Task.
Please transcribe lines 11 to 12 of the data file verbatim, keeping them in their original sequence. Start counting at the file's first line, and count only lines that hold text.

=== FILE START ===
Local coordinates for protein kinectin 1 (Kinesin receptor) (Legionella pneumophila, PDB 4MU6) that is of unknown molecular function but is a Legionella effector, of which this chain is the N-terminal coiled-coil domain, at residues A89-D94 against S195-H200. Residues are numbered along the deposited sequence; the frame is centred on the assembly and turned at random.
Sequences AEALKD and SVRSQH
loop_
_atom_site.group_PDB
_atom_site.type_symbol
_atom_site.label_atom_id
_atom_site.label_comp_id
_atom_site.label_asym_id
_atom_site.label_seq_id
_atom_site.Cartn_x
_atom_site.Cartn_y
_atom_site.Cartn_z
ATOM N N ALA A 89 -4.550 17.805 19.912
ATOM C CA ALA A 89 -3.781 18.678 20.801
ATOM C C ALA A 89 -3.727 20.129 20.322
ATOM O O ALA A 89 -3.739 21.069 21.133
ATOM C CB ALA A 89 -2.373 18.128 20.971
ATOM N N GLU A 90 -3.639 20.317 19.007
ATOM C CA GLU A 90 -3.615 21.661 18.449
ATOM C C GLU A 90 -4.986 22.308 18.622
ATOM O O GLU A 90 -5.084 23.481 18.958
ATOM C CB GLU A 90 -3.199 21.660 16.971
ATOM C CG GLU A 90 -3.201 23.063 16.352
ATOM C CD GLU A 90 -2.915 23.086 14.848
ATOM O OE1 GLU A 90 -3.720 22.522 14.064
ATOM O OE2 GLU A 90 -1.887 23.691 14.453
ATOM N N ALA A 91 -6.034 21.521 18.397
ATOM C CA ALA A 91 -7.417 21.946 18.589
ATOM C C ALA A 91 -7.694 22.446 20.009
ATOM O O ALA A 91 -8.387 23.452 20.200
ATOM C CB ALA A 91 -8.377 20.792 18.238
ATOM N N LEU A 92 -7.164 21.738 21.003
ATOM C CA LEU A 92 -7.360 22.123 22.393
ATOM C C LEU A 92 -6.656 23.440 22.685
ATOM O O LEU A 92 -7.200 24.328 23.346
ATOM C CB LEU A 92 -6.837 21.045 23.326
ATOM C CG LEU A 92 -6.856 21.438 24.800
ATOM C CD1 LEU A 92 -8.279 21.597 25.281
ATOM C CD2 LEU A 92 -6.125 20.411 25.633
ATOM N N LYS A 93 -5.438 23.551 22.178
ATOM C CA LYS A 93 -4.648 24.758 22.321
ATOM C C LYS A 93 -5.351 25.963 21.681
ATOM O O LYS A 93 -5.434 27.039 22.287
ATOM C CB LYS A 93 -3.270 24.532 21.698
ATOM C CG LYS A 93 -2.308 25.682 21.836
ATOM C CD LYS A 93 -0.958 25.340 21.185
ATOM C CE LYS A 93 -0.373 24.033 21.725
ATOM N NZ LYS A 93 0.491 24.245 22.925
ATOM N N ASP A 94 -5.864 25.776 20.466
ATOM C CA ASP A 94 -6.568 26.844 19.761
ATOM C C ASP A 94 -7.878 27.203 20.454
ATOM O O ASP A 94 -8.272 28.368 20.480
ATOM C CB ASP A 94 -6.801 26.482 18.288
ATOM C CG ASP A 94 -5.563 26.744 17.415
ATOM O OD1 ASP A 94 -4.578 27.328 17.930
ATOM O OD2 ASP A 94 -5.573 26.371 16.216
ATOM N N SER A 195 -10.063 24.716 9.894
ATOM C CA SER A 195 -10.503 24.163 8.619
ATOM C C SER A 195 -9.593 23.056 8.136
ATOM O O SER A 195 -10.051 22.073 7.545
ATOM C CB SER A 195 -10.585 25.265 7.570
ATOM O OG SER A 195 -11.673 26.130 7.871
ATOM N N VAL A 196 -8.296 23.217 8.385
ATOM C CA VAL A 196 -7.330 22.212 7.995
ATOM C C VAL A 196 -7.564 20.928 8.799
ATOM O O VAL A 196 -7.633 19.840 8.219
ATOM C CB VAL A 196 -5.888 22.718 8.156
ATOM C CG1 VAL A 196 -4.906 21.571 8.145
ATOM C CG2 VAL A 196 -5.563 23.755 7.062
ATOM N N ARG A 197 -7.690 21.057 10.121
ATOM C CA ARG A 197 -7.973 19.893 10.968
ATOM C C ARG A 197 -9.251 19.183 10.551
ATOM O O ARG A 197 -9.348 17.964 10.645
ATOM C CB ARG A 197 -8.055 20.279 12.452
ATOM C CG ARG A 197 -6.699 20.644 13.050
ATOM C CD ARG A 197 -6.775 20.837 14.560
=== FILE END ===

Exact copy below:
_atom_site.Cartn_y
_atom_site.Cartn_z